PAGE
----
This year we celebrate the 105th anniversary of the birth of Sergei L'vovich Sobolev, one of the founding fathers of the Siberian Division of the Academy of Sciences of the USSR who was the organizer and the first director of the Institute of Mathematics of the Siberian Division of the Russian Academy of Sciences (now the Sobolev Institute of Mathematics).
Sobolev was an outstanding Soviet scientist, one of the top creators of the nuclear shield of the USSR, a staunch defender of sciences from the ideological obscurantists of the Soviet times. All these marvelous circumstances must never blur the most essential facts: Sobolev belongs to the unique Pleiades of geniuses who changed many views of humankind of the surrounding universe we live in.
The turnover in the mentality and the mode of life of humankind happened so recently in the twentieth century by the clocks of history that we still fail to completely understand the drastic changes it had brought about. The differential and integral calculus, the victorious banner of the Age of Enlightenment, stemmed from the antique geometrical problems of calculating the area below a parabola and finding tangents to the curves of small order. Christianity and absolutism in Europe, the most profound ideas of progress at the turn of the Enlightenment, gave a powerful impetus to absolutism of the holy act of creation which is often called Laplacian, universal, causal, or mechanical determinism by the materialistic ideological tradition.
The conception of determinism had underlined the formulation of the Newton laws, the Leibniz ideas of the best of all possible worlds and monadolody, and the search for variational principles of mechanics. The honorable central place in mathematics had been offered to the theorems of unique existence that were rather peripheral for the ancient geometry occupied with the conceptions of congruence and invariance under various motions. We still see the reflection of causal determinism in the Eulerian celebrated definition of function as an arbitrary correspondence that uniquely determines one magnitude given the other.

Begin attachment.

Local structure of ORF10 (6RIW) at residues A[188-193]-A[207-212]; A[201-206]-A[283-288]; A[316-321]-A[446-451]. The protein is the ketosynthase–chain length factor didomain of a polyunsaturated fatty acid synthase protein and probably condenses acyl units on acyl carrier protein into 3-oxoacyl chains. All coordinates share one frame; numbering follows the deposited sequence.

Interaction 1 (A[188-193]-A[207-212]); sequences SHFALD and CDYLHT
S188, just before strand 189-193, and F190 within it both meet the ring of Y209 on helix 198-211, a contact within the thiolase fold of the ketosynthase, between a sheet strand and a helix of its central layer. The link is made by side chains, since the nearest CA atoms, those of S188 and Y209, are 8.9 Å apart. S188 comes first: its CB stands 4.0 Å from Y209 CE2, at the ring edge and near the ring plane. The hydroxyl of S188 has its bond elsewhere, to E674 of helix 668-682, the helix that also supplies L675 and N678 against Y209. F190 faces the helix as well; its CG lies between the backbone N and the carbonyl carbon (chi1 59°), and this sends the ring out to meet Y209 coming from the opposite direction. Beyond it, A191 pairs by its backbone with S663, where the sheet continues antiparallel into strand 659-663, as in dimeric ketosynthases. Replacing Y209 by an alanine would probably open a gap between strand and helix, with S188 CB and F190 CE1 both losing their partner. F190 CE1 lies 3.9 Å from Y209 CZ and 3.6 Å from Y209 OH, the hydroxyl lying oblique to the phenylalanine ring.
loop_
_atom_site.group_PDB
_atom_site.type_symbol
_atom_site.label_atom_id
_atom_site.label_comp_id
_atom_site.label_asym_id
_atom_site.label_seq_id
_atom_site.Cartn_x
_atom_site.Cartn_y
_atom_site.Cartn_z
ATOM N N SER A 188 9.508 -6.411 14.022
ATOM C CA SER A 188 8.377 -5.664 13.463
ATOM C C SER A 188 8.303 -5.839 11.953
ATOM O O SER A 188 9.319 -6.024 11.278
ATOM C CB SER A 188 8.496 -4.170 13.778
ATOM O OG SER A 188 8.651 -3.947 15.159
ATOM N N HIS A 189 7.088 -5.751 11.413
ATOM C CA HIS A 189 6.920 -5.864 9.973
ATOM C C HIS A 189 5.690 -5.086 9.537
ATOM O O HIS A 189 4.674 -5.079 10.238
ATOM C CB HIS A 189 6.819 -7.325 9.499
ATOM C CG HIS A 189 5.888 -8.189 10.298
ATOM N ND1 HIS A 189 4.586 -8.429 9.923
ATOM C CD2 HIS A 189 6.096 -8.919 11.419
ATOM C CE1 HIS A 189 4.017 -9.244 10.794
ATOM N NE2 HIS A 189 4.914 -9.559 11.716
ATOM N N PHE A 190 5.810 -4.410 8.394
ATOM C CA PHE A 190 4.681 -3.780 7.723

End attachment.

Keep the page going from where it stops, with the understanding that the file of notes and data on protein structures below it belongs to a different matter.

The twentieth century marked the failure of the ideas of absolutism, categoricity, and fatalism. Humankind has begun viewing itself as a free creator of its own future. Quantum mechanics drastically undermined Laplacian determinism. Physicists freely used the functional correspondences that lie beyond the available mathematical formalisms incarnated in the Eulerian idea of function. A rather banal conception of the Dirac delta-function lied far beyond the psychological frontiers of comprehension of the exceptional intellect of John von Neumann.
Sobolev enriched science with the principally new understanding of a mathematical magnitude that is determined from all its correlations with other test objects. Sobolev's generalized function can be given not in a deterministic manner but rather defined by all integral interactions with classical smooth observables. Sobolev's generalized functions have contained not only the classically impossible objects like delta-functions but also opened up limitless opportunities of universal applications of the operations of the classical differential and integral calculus. It turns out possible to differentiate and integrate generalized functions under no restrictions, compose classically unimaginable series, and write down explicitly solutions of many equations of mathematical physics with constant coefficients. Mathematics has acquired the liberty it can never dreamed before and provided an adequate rigorous apparatus for quantum mechanics.